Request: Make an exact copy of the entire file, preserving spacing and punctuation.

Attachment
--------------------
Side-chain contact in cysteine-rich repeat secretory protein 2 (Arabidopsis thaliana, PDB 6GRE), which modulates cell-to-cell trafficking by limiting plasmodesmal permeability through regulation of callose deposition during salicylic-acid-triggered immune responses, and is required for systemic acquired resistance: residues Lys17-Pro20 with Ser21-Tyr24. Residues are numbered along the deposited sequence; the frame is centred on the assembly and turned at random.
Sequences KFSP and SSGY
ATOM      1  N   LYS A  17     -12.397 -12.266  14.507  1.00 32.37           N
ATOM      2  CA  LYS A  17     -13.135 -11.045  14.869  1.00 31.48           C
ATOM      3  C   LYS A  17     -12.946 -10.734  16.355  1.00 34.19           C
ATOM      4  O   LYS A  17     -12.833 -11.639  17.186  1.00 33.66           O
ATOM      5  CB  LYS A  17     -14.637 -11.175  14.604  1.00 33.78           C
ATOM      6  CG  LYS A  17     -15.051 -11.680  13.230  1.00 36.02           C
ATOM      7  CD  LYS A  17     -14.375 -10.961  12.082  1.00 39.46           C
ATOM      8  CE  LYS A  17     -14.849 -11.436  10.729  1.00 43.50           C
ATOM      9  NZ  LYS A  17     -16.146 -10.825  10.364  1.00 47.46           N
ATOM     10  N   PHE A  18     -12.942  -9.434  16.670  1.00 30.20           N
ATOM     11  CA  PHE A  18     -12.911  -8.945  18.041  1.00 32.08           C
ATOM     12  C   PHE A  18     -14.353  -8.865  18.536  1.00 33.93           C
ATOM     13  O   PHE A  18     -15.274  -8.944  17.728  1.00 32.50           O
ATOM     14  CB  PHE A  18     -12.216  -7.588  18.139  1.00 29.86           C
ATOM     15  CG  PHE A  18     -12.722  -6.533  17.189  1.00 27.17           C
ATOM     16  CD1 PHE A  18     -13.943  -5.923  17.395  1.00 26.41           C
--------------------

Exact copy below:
Side-chain contact in cysteine-rich repeat secretory protein 2 (Arabidopsis thaliana, PDB 6GRE), which modulates cell-to-cell trafficking by limiting plasmodesmal permeability through regulation of callose deposition during salicylic-acid-triggered immune responses, and is required for systemic acquired resistance: residues Lys17-Pro20 with Ser21-Tyr24. Residues are numbered along the deposited sequence; the frame is centred on the assembly and turned at random.
Sequences KFSP and SSGY
ATOM      1  N   LYS A  17     -12.397 -12.266  14.507  1.00 32.37           N
ATOM      2  CA  LYS A  17     -13.135 -11.045  14.869  1.00 31.48           C
ATOM      3  C   LYS A  17     -12.946 -10.734  16.355  1.00 34.19           C
ATOM      4  O   LYS A  17     -12.833 -11.639  17.186  1.00 33.66           O
ATOM      5  CB  LYS A  17     -14.637 -11.175  14.604  1.00 33.78           C
ATOM      6  CG  LYS A  17     -15.051 -11.680  13.230  1.00 36.02           C
ATOM      7  CD  LYS A  17     -14.375 -10.961  12.082  1.00 39.46           C
ATOM      8  CE  LYS A  17     -14.849 -11.436  10.729  1.00 43.50           C
ATOM      9  NZ  LYS A  17     -16.146 -10.825  10.364  1.00 47.46           N
ATOM     10  N   PHE A  18     -12.942  -9.434  16.670  1.00 30.20           N
ATOM     11  CA  PHE A  18     -12.911  -8.945  18.041  1.00 32.08           C
ATOM     12  C   PHE A  18     -14.353  -8.865  18.536  1.00 33.93           C
ATOM     13  O   PHE A  18     -15.274  -8.944  17.728  1.00 32.50           O
ATOM     14  CB  PHE A  18     -12.216  -7.588  18.139  1.00 29.86           C
ATOM     15  CG  PHE A  18     -12.722  -6.533  17.189  1.00 27.17           C
ATOM     16  CD1 PHE A  18     -13.943  -5.923  17.395  1.00 26.41           C